Jorge Luis Borges
Memory is nothing if not a collision of creation and fact: the perpetual struggle between actuality and imagination. There is always something tangible and factual at the heart of each memory, but the contextual world is one of modality. Ever changing: the colour of that car, what that person was wearing, minute details that ebb and flow. These things are all subject to change over time because they are overcome by imagination. When my Grandmother was in the hospital, for example, she remembered meeting my brother’s fiancé on a bus a few years prior—but to her that bus ride was from Clyde Bank to Glasgow and not the city bus in London (where the meeting actually took place). These details are an extension of imagination and how it corrupts memory. In many ways this is how nostalgia works. Avoiding a purely clinical, Freudian framework, nostalgia is the erosion of actuality in favour of compartmentalized emotions. Over time we elude precision of memories in favour of a broader spectrum of general feelings that umbrella over periods of our lives.
Music plays an important role as an agent of nostalgia; platitudes such as “the soundtrack of our lives” are not entirely without merit. As we compartmentalize our more nostalgic memories, so does it seem that we compartmentalize the music…
Today was a proud, proud day in the world of journalism for so many reasons, but the one posterity will remember is the closure of Britain’s News of the World Sunday newspaper after 168 years of proud dedication to the art of photographing tits and drunk celebrities outside London nightclubs.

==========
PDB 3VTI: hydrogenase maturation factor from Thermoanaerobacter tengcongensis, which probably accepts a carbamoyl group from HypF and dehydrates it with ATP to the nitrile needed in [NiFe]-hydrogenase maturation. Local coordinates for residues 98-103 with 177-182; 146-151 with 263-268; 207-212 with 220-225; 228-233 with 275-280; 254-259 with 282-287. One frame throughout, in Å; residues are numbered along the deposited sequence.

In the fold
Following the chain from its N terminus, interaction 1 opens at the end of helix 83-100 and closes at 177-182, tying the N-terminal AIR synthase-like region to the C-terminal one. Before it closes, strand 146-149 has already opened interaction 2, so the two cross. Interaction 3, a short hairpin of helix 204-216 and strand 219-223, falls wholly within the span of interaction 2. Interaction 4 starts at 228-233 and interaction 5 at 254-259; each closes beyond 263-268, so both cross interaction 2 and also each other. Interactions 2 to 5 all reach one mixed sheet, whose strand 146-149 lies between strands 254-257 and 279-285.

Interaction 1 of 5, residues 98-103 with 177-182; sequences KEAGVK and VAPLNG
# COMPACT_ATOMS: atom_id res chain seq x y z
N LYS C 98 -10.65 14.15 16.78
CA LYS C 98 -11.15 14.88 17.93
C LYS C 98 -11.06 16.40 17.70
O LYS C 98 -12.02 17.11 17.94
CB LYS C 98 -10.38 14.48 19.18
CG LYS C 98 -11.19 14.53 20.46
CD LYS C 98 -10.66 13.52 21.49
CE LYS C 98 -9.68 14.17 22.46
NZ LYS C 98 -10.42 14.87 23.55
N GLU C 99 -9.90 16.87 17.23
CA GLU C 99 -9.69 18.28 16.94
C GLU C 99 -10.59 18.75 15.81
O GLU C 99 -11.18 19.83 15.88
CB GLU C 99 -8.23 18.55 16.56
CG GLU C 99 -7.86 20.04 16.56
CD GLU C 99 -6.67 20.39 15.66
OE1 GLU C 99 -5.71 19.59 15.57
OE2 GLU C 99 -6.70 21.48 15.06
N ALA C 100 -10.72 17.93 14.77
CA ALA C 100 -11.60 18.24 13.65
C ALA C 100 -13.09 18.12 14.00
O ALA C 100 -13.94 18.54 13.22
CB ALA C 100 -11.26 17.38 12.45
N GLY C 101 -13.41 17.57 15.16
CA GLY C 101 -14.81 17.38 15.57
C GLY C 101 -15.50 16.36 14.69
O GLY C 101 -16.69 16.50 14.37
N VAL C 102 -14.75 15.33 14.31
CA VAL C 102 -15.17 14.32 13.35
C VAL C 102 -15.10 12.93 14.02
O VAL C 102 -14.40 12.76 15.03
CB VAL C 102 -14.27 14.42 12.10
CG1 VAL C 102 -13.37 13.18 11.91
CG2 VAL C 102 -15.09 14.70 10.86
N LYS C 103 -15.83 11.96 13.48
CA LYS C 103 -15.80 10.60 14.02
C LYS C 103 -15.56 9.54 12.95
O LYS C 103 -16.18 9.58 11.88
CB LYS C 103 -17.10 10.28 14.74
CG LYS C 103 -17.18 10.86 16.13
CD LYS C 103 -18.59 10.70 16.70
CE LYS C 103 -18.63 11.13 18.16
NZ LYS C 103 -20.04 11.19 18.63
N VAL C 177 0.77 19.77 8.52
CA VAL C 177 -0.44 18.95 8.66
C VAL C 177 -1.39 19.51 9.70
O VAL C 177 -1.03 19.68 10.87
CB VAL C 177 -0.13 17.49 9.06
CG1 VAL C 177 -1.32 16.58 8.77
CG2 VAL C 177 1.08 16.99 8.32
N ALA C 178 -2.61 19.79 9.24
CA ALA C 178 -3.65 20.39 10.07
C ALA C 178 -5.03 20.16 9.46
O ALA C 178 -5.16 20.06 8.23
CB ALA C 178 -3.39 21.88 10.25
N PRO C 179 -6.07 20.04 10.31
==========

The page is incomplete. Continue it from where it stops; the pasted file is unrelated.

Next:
All 200+ staff at the London office have been laid off (those in the Dublin office technically they’ve been given 90 days “gardening leave”) and the NotW will be replaced by a Sunday edition of the equally upstanding Sun newspaper. Presumably some of the staff will be redeployed, but certainly not all, and many fine journalists will find themselves out of work while former editor Rebekah Brooks keeps her post at News International.
People say it’s difficult to have much sympathy for News of the World journalists, and to a point it’s true, but beneath the sickening phone-hacking scandal and the brain-deadening “social diaries” there was an excellent team of sports journalists, sub-editors and administrative staff who face an uncertain future while their sleazy overlords scramble to preserve their own reptilian skins. Still, nobody likes a tabloid hack and, for that alone, we give to you The Wildhearts and ‘News of the World’ from their epic 1994 album Earth vs. the Wildhearts.
40 years gone, the legend of Jim Morrison has long since superseded the man himself to the point where clueless music journalists feel free to refer to his death as his “breaking on through to the other side,” a lyrical nod to the Doors’ 1967 classic single.
Such dimwitted tributes are, sadly, common currency. The image of the rebellious rocker valiantly passing over to the “other side” is a far more romantic notion than what occurred in reality (or at least in probability, as no autopsy was ever performed): Morrison and his junkie girlfriend took a suicidal cocktail of drugs overnight, leading the singer to vomit up his internal organs before slowly, and painfully, meeting his end in a Parisian bathtub.
The romantic image of Morrison is made even cuter due to the fact that he, by all accounts, was a misogynistic dog who’d fuck anything that walked on two legs, or maybe even three. Yet that’s what made him such a compelling figure: as a man, he was stirringly, disarmingly handsome and as a songwriter he was deceptively accomplished. He was the rock n’ roll ideal: irresistible and prodigiously talented.
While the abiding sonic image of the Doors as a group might be their longer, more psyched-up pieces, ‘Light my Fire’ was Robby Krieger’s baby and was driven by Ray Manzarek’s iconic keyboard melody. What Morrison brought to the party was a manic, almost primal energy, best exemplified by that distinctive guttural roar – he was in many…